3. John de Gruchy emphasizes the point that in the midst of the struggle against apartheid there was neither the time nor the energy to deal with doctrinal differences inherited from a European past. I would like to relate that to the experience of many East Germans. They say that during the days of the German Democratic Republic, the struggle for the survival of the Christian heritage was so central that ecumenical differences did not seem to be important. …

The rest of this article is only available to active members of Questia

Sign up now for a free, 1-day trial and receive full access to:

  • Questia's entire collection
  • Automatic bibliography creation
  • More helpful research tools like notes, citations, and highlights
  • Ad-free environment

Already a member? Log in now.

Notes for this article

Add a new note
If you are trying to select text to create highlights or citations, remember that you must now click or tap on the first word, and then click or tap on the last word.
One moment ...
Default project is now your active project.
Project items

Items saved from this article

This article has been saved
Highlights (0)
Some of your highlights are legacy items.

Highlights saved before July 30, 2012 will not be displayed on their respective source pages.

You can easily re-create the highlights by opening the book page or article, selecting the text, and clicking “Highlight.”

Citations (0)
Some of your citations are legacy items.

Any citation created before July 30, 2012 will labeled as a “Cited page.” New citations will be saved as cited passages, pages or articles.

We also added the ability to view new citations from your projects or the book or article where you created them.

Notes (0)
Bookmarks (0)

You have no saved items from this article

Project items include:
  • Saved book/article
  • Highlights
  • Quotes/citations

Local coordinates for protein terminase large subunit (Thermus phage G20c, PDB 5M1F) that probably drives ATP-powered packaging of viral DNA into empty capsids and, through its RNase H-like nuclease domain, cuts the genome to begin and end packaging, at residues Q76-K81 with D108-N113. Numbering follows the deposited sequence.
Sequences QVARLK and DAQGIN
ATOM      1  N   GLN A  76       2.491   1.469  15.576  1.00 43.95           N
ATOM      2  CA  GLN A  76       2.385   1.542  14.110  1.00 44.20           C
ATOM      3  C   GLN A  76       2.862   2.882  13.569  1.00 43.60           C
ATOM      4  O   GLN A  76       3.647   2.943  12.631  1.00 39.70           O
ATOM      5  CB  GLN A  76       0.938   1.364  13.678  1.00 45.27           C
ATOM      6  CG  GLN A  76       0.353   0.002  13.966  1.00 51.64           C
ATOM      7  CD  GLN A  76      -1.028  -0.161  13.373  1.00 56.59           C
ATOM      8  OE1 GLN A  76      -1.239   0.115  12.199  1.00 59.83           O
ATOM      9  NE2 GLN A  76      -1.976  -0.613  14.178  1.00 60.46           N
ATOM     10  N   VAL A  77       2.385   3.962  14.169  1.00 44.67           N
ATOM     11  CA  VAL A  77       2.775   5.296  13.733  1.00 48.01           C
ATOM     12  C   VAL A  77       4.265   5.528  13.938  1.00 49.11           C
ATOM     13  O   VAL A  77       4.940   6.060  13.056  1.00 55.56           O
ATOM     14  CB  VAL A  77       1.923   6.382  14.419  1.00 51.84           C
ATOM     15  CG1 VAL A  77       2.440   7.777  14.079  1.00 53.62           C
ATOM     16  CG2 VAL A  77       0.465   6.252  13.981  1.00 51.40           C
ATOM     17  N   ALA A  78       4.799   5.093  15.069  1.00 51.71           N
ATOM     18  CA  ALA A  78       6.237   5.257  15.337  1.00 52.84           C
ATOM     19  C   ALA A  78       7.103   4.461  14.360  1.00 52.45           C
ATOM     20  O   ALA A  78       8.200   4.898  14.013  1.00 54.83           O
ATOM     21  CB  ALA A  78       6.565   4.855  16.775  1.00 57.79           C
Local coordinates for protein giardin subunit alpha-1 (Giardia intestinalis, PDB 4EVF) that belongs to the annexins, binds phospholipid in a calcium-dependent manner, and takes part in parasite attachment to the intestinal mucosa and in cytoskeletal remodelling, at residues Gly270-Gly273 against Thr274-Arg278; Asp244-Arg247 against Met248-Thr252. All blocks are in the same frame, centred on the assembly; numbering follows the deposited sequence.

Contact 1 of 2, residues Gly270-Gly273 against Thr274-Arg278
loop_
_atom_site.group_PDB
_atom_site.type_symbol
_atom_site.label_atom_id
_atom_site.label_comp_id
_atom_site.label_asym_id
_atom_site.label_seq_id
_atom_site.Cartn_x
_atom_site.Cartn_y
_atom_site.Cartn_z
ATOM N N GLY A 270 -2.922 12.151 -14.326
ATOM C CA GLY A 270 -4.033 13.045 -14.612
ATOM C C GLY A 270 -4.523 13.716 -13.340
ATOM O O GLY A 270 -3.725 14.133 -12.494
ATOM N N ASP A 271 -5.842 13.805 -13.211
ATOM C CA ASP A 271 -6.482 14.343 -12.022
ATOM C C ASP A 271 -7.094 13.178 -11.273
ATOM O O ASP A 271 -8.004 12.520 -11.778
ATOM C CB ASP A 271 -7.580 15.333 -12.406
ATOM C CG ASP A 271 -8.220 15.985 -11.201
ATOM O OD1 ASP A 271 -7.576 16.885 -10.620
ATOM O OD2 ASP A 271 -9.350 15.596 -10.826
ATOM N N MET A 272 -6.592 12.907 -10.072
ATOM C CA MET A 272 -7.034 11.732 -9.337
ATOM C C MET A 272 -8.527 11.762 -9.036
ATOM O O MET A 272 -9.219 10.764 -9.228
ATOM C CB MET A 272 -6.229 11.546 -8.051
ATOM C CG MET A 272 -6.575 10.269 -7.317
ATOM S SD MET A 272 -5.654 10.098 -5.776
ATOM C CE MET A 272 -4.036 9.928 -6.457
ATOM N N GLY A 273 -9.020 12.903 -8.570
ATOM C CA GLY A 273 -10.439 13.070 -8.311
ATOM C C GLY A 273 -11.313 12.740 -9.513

• Notes
  • Bookmarks
Notes
Cite this article

Cited article

Style
Citations are available only to our active members.
Sign up now to cite pages or passages in MLA, APA and Chicago citation styles.

(Einhorn, 1992, p. 25)

(Einhorn 25)

1

1. Lois J. Einhorn, Abraham Lincoln, the Orator: Penetrating the Lincoln Legend (Westport, CT: Greenwood Press, 1992), 25, http://www.questia.com/read/27419298.

Cited article

Moral Formation and Everyday Issues: Response to the Paper of John De Gruchy
Settings

Settings

Typeface
Text size Smaller Larger Reset View mode
Search within

Search within this article

Look up

Look up a word

  • Dictionary
  • Thesaurus
Please submit a word or phrase above.
Print this page

Print this page

Why can't I print more than one page at a time?

Full screen

matching results for page

Cited passage

Style
Citations are available only to our active members.
Sign up now to cite pages or passages in MLA, APA and Chicago citation styles.

"Portraying himself as an honest, ordinary person helped Lincoln identify with his audiences." (Einhorn, 1992, p. 25).

"Portraying himself as an honest, ordinary person helped Lincoln identify with his audiences." (Einhorn 25)

"Portraying himself as an honest, ordinary person helped Lincoln identify with his audiences."1

1. Lois J. Einhorn, Abraham Lincoln, the Orator: Penetrating the Lincoln Legend (Westport, CT: Greenwood Press, 1992), 25, http://www.questia.com/read/27419298.

Cited passage

Thanks for trying Questia!

Please continue trying out our research tools, but please note, full functionality is available only to our active members.

Your work will be lost once you leave this Web page.

For full access in an ad-free environment, sign up now for a FREE, 1-day trial.

Already a member? Log in now.